Early Wednesday morning, graffiti artist, hacker, and vandal KATSU used a DJI Phantom drone equipped with a can of spray paint to deface Jenner’s face on the large Calvin Klein Jeans billboard located at the intersection of Houston Street and Lafayette Street in New York. The illegal act was caught on camera and shared on YouTube.
Clearly, this opens a door to a potentially unwelcome world for billboard advertisers – and anyone who has reason to fear that a once hard-to-reach place may now be accessible to mischievous vandals with access to the right technology.
KATSU’s defacing of the Calvin Klein billboard is far from a surprise. Last April, he unveiled a spray-paint-wielding drone and the paintings he created with it. At the time, KATSU said one of the reasons he used the drone to paint was to raise awareness of how machines may transform art.
“What does it mean that I’m able to be throwing these strokes up and across a canvas that is 30 feet wide and is suspended 25 feet in the air?” he asked.
At the time, KATSU admitted to pondering the tagging possibilities of this drone: “I do have this little video game-inspired fantasy of lying in my bed, sending my drones out my bedroom window, having them render my tags all over the city and then flying back home to me, like, in my bed.”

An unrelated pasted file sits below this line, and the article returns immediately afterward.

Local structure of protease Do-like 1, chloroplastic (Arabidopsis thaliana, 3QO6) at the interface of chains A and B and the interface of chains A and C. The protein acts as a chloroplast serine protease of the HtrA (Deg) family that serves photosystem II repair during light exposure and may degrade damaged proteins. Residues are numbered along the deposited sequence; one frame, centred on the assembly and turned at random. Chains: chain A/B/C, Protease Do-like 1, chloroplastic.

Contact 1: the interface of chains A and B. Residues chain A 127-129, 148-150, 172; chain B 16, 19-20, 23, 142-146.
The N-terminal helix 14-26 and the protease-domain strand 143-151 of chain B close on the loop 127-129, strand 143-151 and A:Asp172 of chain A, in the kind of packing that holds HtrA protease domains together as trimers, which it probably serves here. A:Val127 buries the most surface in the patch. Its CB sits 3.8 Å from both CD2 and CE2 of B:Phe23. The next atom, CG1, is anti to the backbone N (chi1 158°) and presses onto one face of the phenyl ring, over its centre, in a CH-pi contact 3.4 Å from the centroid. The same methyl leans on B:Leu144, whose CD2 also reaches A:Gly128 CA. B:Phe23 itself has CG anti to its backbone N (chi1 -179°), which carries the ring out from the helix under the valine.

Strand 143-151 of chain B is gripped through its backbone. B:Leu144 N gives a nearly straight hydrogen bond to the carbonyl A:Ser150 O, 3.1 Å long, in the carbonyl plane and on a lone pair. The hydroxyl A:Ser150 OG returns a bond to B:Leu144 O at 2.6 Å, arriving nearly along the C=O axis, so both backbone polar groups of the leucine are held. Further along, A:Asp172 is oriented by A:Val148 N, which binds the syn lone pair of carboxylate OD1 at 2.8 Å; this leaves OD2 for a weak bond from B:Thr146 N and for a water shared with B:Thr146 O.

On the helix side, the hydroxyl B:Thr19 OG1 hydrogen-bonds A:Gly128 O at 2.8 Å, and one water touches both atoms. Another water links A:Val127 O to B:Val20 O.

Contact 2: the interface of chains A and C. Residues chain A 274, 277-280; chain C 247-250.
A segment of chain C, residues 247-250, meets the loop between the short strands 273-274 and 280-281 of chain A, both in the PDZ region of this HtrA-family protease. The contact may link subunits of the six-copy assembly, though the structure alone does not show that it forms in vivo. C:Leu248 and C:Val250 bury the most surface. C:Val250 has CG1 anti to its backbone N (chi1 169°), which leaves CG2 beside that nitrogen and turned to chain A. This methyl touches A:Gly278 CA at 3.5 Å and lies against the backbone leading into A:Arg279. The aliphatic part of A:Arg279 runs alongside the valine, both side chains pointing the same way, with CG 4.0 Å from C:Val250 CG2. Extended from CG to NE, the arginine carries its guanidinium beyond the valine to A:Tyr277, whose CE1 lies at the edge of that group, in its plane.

It seems he took a step toward realizing that fantasy by tagging Jenner’s face. “It turned out surprisingly well,” he told Wired. “It’s exciting to see its first potential use as a device for vandalism.”
KATSU said he plans to release a user-friendly version of his graffiti drone “very soon.”
On Saturday, Jenner posted an Instagram photo of a new Calvin Klein Jeans billboard in the SoHo location featuring her spray-paint-free face. The caption: “what drone?”